The verbs be (am, is, was), have and do, when used with ordinary verbs to make tenses, passive forms, questions and negatives, are called Auxiliaries. An auxiliary verb adds functional or grammatical meaning to the clause in which it appears. It determines the mood, tense or aspect of another verb in a verb phrase. Auxiliary verbs are also known as helping verbs, and they always precede main verbs within a verb phrase.
There are two types of auxiliaries: primary auxiliaries and modals. Some basic characteristics of primary auxiliaries are that these can be used as principal or main verbs; these can change their forms according to the number and person of the subject; these can form tenses. The verb ‘be’ forms voices as well.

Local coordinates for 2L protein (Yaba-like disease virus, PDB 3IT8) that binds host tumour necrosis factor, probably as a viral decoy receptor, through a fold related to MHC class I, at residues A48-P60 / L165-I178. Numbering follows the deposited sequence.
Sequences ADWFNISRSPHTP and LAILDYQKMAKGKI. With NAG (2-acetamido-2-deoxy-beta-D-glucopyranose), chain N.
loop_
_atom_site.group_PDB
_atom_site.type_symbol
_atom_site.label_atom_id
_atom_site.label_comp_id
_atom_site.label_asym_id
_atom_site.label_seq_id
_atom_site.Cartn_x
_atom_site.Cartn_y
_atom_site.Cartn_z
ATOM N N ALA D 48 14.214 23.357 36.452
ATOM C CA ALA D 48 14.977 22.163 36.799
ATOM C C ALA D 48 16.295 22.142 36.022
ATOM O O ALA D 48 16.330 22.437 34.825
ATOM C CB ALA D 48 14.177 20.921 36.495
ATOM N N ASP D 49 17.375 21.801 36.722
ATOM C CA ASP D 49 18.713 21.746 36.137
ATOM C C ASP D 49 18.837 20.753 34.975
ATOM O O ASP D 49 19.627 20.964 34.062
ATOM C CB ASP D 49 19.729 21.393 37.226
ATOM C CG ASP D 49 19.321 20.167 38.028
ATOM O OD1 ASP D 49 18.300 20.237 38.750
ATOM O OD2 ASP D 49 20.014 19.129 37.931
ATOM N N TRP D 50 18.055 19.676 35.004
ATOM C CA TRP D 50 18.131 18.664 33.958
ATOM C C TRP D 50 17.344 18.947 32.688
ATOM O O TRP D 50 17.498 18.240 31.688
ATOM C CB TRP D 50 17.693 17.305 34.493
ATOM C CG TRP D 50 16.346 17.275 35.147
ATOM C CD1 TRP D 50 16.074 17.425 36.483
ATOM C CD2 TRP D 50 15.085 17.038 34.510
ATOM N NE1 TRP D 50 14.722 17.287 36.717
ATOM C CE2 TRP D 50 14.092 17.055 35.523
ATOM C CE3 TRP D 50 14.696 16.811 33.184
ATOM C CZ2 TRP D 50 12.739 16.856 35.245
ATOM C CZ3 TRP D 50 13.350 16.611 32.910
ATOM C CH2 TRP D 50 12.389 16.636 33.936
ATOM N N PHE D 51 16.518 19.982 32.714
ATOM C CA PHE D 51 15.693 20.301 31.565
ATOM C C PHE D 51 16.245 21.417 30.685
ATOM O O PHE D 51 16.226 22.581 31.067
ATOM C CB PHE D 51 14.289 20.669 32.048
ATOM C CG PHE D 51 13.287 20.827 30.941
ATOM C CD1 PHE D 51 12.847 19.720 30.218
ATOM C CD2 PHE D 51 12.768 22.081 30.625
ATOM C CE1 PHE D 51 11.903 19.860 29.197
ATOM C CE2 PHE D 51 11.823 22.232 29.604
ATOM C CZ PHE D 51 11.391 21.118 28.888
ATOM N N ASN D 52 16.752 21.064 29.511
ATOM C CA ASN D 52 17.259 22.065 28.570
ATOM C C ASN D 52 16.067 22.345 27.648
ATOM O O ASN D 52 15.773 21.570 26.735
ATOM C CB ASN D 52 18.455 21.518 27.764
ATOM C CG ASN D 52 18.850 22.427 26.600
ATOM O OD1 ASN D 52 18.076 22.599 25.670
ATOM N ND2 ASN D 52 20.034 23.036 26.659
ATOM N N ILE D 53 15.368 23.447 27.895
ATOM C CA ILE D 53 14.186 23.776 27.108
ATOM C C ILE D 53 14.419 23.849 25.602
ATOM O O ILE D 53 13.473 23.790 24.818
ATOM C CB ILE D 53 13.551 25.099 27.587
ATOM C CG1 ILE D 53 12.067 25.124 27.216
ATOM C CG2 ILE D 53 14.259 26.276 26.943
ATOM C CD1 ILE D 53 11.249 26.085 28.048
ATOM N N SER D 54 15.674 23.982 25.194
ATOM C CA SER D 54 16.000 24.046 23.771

There are a few differences between modals and main verbs: modals do not take word endings to form participles or agree with their subject. This means that we say ‘He may go to the market’, but never, ‘He mays go to the market.’ Also, modals come before ‘not’ in negative clauses; whereas, main verbs follow ‘not’ to form negatives.